Though it may not be hard to find laborious attempts to define this new stream of work in the IT industry, its understanding on the floor would depend on who you ask. More than the accuracy of its definition, I am interested in exploring the reasons for its emergence and discussing the relevance of its role in delivering high-quality service to clients and end-users.
During the era of in-premise software, the responsibility of product development group usually ended when the build and release team began preparing the software for cutting CDs and for clients to download. The software deployment and applying patches were done by the client's IT department, with some or no help from professional services group. Even though the product support group took the heat from clients whenever nasty bugs were discovered in the product, the onus of handling production issues were left with client's IT department. Of course, the IT departments had to deal with their own internal users.
The advent of web consumer applications and SaaS products changed all that. With multi-tenant deployments of software applications in the cloud that are expected to be available 24/7, any undiscovered defects in the product and issues with availability of the applications might be escalated to top management by clients at any time. Though it might be impossible to release a bug-free product and ensure 100% availability, taking preventive measures for maintenance of the system and responding quickly to incidents reported in production have become very important. An in-premise software installation typically has thousands of users, but a consumer web app or SaaS app have millions of users, which requires scaling up of production operations.
It became obvious that to deliver a high-quality software solution to clients, support of a high-quality operations team is required. Their skills should be much broader than the traditional skill sets of system and database admins and application support engineers. Scaling up of operations needed serious automation in areas beginning platform and product deployment through monitoring, and that required scripting and coding skills. The typical DevOps roles turned out to be the following.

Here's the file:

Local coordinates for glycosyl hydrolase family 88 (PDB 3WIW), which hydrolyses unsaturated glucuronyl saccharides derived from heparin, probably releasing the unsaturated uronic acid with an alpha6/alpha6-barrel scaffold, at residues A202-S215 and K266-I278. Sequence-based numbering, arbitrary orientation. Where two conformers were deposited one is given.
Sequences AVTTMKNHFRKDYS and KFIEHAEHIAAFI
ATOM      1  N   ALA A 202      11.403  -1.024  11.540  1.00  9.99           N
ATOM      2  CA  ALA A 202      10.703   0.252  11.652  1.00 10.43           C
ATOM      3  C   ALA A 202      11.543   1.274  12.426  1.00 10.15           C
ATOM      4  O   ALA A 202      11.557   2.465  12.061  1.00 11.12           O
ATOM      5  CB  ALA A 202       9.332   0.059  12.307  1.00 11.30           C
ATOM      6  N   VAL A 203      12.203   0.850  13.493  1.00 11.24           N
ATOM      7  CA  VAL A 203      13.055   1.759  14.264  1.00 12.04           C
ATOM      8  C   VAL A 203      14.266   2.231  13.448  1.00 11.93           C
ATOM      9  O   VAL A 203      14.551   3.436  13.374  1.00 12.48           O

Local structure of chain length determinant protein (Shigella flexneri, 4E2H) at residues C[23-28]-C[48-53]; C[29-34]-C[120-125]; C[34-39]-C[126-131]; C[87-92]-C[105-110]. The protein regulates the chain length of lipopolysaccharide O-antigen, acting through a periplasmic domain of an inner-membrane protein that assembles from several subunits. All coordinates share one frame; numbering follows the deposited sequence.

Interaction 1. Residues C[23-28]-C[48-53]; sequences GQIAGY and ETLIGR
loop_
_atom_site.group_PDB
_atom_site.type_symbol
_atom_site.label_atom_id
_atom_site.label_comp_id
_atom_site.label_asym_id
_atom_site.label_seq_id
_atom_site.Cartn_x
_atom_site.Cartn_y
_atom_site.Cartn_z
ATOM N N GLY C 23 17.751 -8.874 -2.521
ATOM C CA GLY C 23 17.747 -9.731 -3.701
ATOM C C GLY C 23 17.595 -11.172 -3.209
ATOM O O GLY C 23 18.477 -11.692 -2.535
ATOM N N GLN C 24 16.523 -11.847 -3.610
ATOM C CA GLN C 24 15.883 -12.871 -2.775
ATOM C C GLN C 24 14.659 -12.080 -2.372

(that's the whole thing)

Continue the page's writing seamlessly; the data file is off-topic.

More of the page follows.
Automated Build and Release
Though automated nightly builds and smoke tests have been done even in a classic software development environment, such efforts were custom and scripted. The availability of automation platforms such as Hudson and Jenkins standardized such processes. The lead time to deploy changes in production has been minimized as a result.
This is a very generic term that previously referred to source code control systems (CMS), but in DevOps context, it refers to automation to define and create system components or roles. Though system components are largely software, in virtualized environments, the provisioning of hardware components such as virtual machines and storage volumes are very much in the scope.
A typical provisioning of a compute node for a system component or role can start with creating a virtual machine, setting up user accounts and access privileges, and installing baseline software bits specific to that role.
Most of the time, deployment automation is tied to configuration management or build and release infrastructure. While configuration management takes care of the baseline setup required for a system component, deployment automation addresses automated processes in getting the application software releases and patches installed on various types of compute nodes regularly. For example, Jenkins integrated with a CMDB system can be used to provision baseline compute nodes for a system component, and the same infrastructure can be used to push code incrementally to same compute nodes as part of the Continuous Integration process.
The last thing that the providers of SasS and web consumer apps want to do is get notified of production issues by client users. The SaaS providers lose credibility and web portals lose ad revenue if features don't work as intended. Even though highly reliable monitoring systems are available, it is impossible to catch all of the issues using out-of-the-box features of such products. Extending the features based on domain knowledge of the application is the key to getting notified of potential issues before customers find it, and that requires a broad set of skills (mainly, scripting and knowing how to consume a wide range of native and REST APIs provided by the third-party tools used and the application being monitored).
A well-instrumented software system can leave tons of information about health and performance, and aggregating such info for troubleshooting and reporting can be a daunting task. Besides gathering info for management reporting, insights into the working of the system can also help improve performance and fine-tune operability, which ultimately contributes to the increased availability of systems.
I don't attempt to define DevOps in a very long sentence here, as such attempts are awkward and always leave out a few things, as it is still an evolving field. Generally, a DevOps engineer will work in one or more areas discussed above. The keyword is "automation," which helps scale up the production operations for delivering high-quality SaaS offerings, consumer web apps, and backend of mobile apps to a large number of users.